Targeting anyone who appears to be Muslim


The current high-levels of anti-Muslim sentiment in the US have resulted in Muslims being targeted for attacks. The most visible symbols of Islam are of course the mosques and Muslim women who wear black coverings of the face and body or men who pray in groups in the distinctive prostrate position.

But a lot of the anti-Muslim zealots are not the most knowledgeable of people and anyone who wears clothing that is unfamiliar is seen as a target. Sikhs are again getting hit and are bracing themselves for more. They have been attacked on previous occasions by people who mistook the turbans that Sikhs wear as Muslim dress, such as the attack in 2012 on a Sikh temple in Wisconsin where six people died.

But even wearing different clothing may not be necessary to make you a target. One can expect to see attacks on random brown-skinned people as well. I tend not to think about such a possibility and am not frightened that I will be a victim. But I have spoken to a few Indians and Sri Lankans who wonder if they too might not become targets, irrespective of whether they are Muslim or not.

We are living at a time when inchoate anger is easily aroused and people want to simply lash out. Unfortunately, many of them have powerful weapons and can do serious damage. At such times, there will be a strong temptation to openly distance ourselves from Muslims by word or deed so as to signal that we should not be targeted. That would be wrong. Muslims in the US are already feeling beleaguered and isolated. To have the rest of us deliberately dissociate ourselves with them would be to compound the problem.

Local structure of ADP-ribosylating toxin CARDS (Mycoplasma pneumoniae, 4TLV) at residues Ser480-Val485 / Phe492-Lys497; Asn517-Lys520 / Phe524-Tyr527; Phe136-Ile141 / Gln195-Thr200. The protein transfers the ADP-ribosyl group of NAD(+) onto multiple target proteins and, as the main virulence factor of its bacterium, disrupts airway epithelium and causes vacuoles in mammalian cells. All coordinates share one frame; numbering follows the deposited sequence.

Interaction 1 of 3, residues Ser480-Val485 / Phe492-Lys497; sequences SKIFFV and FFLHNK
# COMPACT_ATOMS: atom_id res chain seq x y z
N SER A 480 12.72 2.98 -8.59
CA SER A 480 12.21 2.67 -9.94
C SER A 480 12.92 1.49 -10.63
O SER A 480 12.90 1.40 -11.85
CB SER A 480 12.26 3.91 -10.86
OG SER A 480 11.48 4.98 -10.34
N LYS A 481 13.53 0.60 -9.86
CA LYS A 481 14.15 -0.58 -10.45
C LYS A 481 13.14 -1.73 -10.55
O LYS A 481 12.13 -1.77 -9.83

Comments

  1. badgersdaughter says

    I live in Ireland and will be visiting the UK for the Christmas break. If you are a Sikh or Muslim or brown in a way that someone suspicious might think of as “Islamic” despite the fact that Islam is a religion and not a skin color or fashion ffs… I just want to say that the frustration and discomfort and possibly slightly forced smile on my face is not because you are who you are, but because I’m a Yank expat very sad and angry for the way my countrymen treat people who look like you, and I’m afraid I am not good at hiding my embarrassment.

  2. says

    Some of these herd behaviors are so targeted, it almost seems like a deliberate tactic. E.g. by targeting any brownskinned person, you encourage them to say “I’m not a Muslim”, which tacitly endorses the idea that Muslims are valid targets. So, people are forced to choose between suffering abuse or endorsing bigotry; win-win for the assholes.

  3. says

    The ignorant are rarely inclined to learn or notice the difference between one group or another. We’ve already seen at least one violent attack (several, IIRC) upon Sikhs solely based on their headwear. A few weeks ago in Minnesota, human rights lawyer Deepinder Mayell (no head wear and shorter hair than Mano Singham), was verbally confronted by a bigots at a Vikings football game, asking if he were a “refugee”. (How, exactly, did he afford the ticket and why would he watch helmet and pads football?) The stadium staff refused to take any action against the aggressor nor protect Mr. Mayell.

    I would wager most Americans think Naveen Andrews (the Iraqi soldier from “Lost”) is a muslim in real life. He’s not, he’s a Brit of Indian descent. If Andrews is the point of reference for most bigots (How many other examples do they have?), unprovoked violence is a real possibility.

    LykeX (#4) – Not to go godwin, but that possibility reeks of World War II Germany and people saying, “No, I’m not a jew.” It’s not just the violent mobs that are a problem. Those being asked if they are the “other” might be tempted to join in and persecute. It happens with bullying in schools, so it could happen in general society.

Leave a Reply

Your email address will not be published. Required fields are marked *